There is a standard construction of a regular heptadecagon by H.W. Richmond (1893) (https://en.wikipedia.org/wiki/Heptadecagon ) (As anyone knows, it was Gauss who found out that it is possible to do this with a ruler and a compass. It is worth to be noted that he was 19 at the time and that this discovery was among the reasons why he has chosen mathematics rather then languages for a career.) For the sake of clarity, here is the diagram.

The construction works because (or if)

$$\angle AOP_3=\frac{3}{17}\cdot 2\pi.$$

Now, three questions.

Q1. Is it possible to prove this statement using Hilbert's axioms?

Q2. Is it possible to prove this statement using Tarski's axioms? (https://en.wikipedia.org/wiki/Tarski%27s_axioms)

Q3. What the proof, if written in the style of Euclid, may be like?

A few comments. First, it almost certainly does not matter *which* construction is chosen, but some choice it better to be made here. Second, first two questions are, in fact, reference requests. (Nobody doubts that the answer is yes.)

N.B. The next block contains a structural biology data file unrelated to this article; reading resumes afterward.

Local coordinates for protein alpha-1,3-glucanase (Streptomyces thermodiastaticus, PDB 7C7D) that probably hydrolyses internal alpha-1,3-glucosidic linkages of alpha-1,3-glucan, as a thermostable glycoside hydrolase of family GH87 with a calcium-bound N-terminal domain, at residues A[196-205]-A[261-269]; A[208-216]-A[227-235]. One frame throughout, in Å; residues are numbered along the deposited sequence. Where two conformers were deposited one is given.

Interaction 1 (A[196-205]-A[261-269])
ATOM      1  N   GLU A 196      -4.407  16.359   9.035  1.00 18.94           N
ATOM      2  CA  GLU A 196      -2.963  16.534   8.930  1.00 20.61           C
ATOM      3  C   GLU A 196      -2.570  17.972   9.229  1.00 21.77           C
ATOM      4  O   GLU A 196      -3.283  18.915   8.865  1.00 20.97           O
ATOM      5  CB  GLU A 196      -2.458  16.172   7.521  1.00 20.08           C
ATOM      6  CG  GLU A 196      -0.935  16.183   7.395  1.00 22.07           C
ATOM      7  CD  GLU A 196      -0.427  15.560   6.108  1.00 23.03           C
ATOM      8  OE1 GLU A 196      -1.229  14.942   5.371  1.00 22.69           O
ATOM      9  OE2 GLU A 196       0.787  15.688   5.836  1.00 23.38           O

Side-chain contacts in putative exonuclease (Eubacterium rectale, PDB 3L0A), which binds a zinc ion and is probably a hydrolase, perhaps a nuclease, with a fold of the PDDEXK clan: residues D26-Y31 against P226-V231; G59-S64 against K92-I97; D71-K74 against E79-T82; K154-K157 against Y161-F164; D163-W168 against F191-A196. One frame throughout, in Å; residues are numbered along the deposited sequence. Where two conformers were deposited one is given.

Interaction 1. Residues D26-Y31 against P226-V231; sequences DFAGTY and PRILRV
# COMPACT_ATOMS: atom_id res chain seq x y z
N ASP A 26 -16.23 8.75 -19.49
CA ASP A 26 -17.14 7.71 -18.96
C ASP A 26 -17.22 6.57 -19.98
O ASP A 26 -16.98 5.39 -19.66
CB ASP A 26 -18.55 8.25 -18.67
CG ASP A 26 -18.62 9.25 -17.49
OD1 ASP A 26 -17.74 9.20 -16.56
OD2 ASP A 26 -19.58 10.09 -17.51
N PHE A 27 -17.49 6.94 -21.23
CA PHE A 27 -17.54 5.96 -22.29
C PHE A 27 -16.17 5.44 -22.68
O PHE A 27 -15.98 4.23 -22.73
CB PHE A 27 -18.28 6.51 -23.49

Finally, the last question is about history of mathematics. (Not an alternative history where the construction were discovered by ancient geometers, but the real one.) Invention of algebraic methods made possible nice proofs in place of cumbersome ones, and one may be curious about how much advantage it gives in comparison to the ancient geometric algebra.

upper, not alower, bound on the set of $n$ for which an $n$-gon is constructible.) $\endgroup$ – LSpice Jul 9 '18 at 16:07A formal system for Euclid's Elements), which states that every statement true in every ordered field closed under positive square roots is provable in Euclid'sElements. $\endgroup$ – Gro-Tsen Jul 10 '18 at 0:48